Induced earthquakes



    Not all earthquakes are of natural origin – some are triggered by human activity. In such cases, science speaks of “induced earthquakes” or “induced seismicity.”

    Imagine.@SED-Swiss Seismological Service


    Imagine.@SED-Swiss Seismological Service

    Oil and gas extraction; CO2 storage; shale gas; fracking; geothermal energy;heavy precipitation

    can be causes of induced earthquakes, because of volume or pressure changes.



    Mining and reservoires can be causes of induced earthquakes, because of load changes



    Fracking and wastewater injection are the primary causes of induced earthquakes.

    The USA case


    The Netherland case

    See here  about induced earthquakes in Netherland and this article.

    Fracking is a technique in which rock is fractured by a pressurized liquid. The process involves the high-pressure injection of 'fracking fluid' (primarily water, containing sand or other proppants suspended ) into a wellbore to create cracks in the deep-rock formations through which natural gas, petroleum, and brine will flow freely.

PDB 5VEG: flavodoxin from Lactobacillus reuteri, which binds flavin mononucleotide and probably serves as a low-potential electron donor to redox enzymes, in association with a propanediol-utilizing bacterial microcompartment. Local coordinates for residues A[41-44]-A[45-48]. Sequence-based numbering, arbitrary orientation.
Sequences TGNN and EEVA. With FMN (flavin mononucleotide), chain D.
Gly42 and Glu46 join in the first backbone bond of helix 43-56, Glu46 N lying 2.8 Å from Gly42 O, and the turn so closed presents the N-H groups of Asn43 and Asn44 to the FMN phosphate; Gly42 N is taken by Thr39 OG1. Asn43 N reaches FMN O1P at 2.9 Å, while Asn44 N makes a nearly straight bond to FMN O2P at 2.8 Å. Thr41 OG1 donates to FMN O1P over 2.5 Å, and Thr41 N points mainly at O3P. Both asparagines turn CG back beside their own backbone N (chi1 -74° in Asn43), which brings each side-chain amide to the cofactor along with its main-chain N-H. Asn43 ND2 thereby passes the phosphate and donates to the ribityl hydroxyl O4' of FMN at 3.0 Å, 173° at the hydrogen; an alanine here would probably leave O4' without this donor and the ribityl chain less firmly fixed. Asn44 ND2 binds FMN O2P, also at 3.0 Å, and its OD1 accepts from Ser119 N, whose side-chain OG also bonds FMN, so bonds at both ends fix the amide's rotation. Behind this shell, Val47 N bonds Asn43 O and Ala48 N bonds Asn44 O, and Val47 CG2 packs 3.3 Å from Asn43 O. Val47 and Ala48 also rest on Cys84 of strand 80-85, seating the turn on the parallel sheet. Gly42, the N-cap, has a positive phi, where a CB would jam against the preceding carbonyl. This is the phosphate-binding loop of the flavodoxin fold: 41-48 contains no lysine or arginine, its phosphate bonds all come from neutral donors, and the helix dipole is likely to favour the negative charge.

Hydraulic fracturing is under international scrutiny, restricted in some countries, and banned altogether in others ( see link1 and link2)

    Human activities can cause eruption as well.

    An example is Lusi, the volcano formed suddenly in May 2006 probably because of drilling at the nearby gas well. The day before the eruption, pressurized gas and fluid flowed into the well, raising the pressure. The fluid and gas escaped into the surrounding earth, forcing mud to the surface along nearby cracks. As of June 2008, as much as 100,000 cubic meters of mud flowed from the volcano every day. The eruption  still continues